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    Tom Holland (the author of this book) is simply a brilliant writer. Want to know something about Europe around the year 1000 without having to feel you're learning history and thinking of dates, etc? Then this is the book for you. It reads like a thriller and Holland makes it sound as if he was there at the time and saw it all right before him. Not only is it a masterly attempt to put us right in the picture, it is also stunningly well written - you might just like to have a dictionary handy when you're reading it. Like all of his books (the ones about The Romans, and another about The Persions, etc.) they are brilliant masterpieces, so that having read any one of them you're shouting for more and feel compelled to read anything written by this expert at making history live, big time.



    Any reader wishing to explore the possibility of perfection, i.e. living life to the fullest possible, whether such a reader is simply curious or considers himself experienced in the spiritual life, knows nothing until he has opened this wonderful book. This is not a book to toboggan through. It requires the reader to think in a way he's generally not likely to be accustomed to; to lay the book down in mid-sentence and think about the words just read.
    Merton doesn't hedge his bets; he comes swiftly to the point, however unappetising. This is not a book for the faint-hearted; it is no hyped-up, turbocharged rhetoric; rather is it a sort of kicking away of one's spiritual ladder. In many ways, this is not a comfortable read. It is an experiment in self-dismantling, yet at the same time, a book that is at once awe-inspiring, faith-restoring, written in simple terms yet demanding everything from those who would have the courage to let go and take the author seriously. There's nothing airy-fairy in the book, not an otiose word throughout, and is laced with a bracing dose of common sense.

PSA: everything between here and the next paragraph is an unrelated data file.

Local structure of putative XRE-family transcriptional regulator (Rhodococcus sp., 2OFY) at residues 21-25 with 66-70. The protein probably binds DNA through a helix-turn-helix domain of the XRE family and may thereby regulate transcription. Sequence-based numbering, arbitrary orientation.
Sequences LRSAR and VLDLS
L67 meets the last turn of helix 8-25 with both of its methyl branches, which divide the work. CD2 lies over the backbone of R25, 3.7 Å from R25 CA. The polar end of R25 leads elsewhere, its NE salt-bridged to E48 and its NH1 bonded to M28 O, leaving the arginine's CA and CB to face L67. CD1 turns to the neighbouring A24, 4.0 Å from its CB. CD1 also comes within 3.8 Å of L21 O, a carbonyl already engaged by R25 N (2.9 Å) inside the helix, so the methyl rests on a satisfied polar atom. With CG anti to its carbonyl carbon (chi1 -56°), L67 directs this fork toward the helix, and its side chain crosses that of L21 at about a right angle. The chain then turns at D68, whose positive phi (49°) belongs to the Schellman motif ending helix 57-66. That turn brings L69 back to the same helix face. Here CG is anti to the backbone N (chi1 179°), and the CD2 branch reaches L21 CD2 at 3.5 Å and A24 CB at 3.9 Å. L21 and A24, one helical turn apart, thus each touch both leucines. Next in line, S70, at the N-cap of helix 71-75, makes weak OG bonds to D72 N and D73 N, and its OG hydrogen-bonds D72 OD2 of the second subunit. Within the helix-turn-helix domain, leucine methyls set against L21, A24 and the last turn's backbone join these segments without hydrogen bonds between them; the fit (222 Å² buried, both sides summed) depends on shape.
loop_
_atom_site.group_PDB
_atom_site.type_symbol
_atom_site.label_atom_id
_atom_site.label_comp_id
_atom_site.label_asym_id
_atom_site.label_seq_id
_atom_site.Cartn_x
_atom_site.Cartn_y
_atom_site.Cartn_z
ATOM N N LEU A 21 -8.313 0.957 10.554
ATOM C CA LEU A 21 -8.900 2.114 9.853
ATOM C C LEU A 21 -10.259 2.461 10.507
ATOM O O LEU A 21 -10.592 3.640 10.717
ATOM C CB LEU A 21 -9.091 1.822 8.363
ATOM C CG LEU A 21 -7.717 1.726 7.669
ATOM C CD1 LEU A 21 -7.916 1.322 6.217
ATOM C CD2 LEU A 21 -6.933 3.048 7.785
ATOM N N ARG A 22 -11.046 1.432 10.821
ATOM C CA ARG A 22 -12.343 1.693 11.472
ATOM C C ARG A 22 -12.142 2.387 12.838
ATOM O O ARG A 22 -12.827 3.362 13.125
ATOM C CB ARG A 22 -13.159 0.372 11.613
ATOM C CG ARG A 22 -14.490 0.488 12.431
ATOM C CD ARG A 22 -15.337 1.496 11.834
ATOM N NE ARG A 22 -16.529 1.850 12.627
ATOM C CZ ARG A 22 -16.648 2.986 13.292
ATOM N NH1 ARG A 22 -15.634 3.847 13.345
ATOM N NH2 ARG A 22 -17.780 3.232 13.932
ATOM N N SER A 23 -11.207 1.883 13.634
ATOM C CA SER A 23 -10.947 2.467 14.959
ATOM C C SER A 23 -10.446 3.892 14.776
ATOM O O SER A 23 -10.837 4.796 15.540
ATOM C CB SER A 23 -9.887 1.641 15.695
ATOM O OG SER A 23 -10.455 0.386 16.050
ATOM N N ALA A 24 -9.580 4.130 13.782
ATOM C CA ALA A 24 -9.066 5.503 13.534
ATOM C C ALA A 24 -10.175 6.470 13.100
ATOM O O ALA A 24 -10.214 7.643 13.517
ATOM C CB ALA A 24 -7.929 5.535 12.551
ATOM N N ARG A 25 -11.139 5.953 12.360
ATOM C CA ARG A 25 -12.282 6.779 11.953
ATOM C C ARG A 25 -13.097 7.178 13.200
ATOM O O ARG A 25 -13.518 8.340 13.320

Merton takes us through the various stages of our inner life, betimes urging us on and taking care that we observe the pitfalls. It is clear that he was a man a (Trappist monk) who had experienced the pain of reaching out to God, and asks us to do the same. Nor should we seek to come to know God for what there might be in it for us; such an approach is hopelessly misguided and will only lead to severe disappointment. In workmanlike manner he teaches us to abandon the gold of our imagination and trawl for the lead of reality. This is a book to read over and over again, and cannot fail to move the reader even if the target he proffers seems unattainable. He shows us the way to have courage....even to fail.